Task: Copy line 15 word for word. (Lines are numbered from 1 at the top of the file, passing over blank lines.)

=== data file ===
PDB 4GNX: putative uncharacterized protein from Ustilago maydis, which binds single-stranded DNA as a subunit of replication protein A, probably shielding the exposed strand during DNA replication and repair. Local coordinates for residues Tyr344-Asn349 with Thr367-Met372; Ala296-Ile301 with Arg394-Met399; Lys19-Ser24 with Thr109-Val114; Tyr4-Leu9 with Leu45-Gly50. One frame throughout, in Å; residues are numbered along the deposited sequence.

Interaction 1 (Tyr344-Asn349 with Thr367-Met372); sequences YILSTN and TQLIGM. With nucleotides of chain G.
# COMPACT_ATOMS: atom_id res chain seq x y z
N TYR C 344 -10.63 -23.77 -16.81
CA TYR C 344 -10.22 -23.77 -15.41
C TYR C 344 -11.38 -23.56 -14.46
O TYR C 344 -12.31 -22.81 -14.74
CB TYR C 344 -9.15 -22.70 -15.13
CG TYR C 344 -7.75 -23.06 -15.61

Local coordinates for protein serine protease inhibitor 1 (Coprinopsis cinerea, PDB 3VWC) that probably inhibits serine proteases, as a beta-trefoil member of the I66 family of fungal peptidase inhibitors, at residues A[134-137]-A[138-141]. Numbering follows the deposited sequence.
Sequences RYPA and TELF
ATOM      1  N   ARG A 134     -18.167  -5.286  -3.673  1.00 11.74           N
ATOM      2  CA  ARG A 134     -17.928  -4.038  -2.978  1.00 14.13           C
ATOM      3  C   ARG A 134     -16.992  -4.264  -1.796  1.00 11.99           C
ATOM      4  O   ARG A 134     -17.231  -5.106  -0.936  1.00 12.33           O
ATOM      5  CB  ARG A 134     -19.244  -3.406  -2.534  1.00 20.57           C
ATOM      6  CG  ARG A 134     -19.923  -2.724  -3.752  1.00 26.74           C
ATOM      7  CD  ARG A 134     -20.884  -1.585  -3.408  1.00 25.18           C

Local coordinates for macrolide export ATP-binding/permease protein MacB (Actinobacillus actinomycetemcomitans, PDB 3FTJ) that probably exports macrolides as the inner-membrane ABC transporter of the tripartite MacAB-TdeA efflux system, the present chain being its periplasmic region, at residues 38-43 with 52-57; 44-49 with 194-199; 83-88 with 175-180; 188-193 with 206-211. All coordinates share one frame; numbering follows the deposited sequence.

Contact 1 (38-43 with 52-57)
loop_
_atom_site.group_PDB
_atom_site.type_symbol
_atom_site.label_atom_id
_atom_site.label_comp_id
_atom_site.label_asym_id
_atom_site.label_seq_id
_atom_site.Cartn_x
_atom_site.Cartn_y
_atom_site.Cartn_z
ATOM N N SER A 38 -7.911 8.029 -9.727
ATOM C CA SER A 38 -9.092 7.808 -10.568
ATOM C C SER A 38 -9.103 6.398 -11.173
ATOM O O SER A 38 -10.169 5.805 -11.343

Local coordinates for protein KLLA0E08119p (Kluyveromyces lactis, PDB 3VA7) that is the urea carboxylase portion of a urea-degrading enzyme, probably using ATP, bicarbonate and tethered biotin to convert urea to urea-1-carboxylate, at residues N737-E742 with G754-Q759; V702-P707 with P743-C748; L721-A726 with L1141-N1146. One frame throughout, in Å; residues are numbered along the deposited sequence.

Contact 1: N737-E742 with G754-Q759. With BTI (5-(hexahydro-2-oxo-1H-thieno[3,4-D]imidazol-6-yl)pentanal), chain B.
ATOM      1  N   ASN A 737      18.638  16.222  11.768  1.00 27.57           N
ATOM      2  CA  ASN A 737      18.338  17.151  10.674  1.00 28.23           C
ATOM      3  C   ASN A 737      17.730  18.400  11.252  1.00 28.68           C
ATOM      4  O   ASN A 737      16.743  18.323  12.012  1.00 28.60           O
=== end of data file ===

ATOM      4  O   ARG A 134     -17.231  -5.106  -0.936  1.00 12.33           O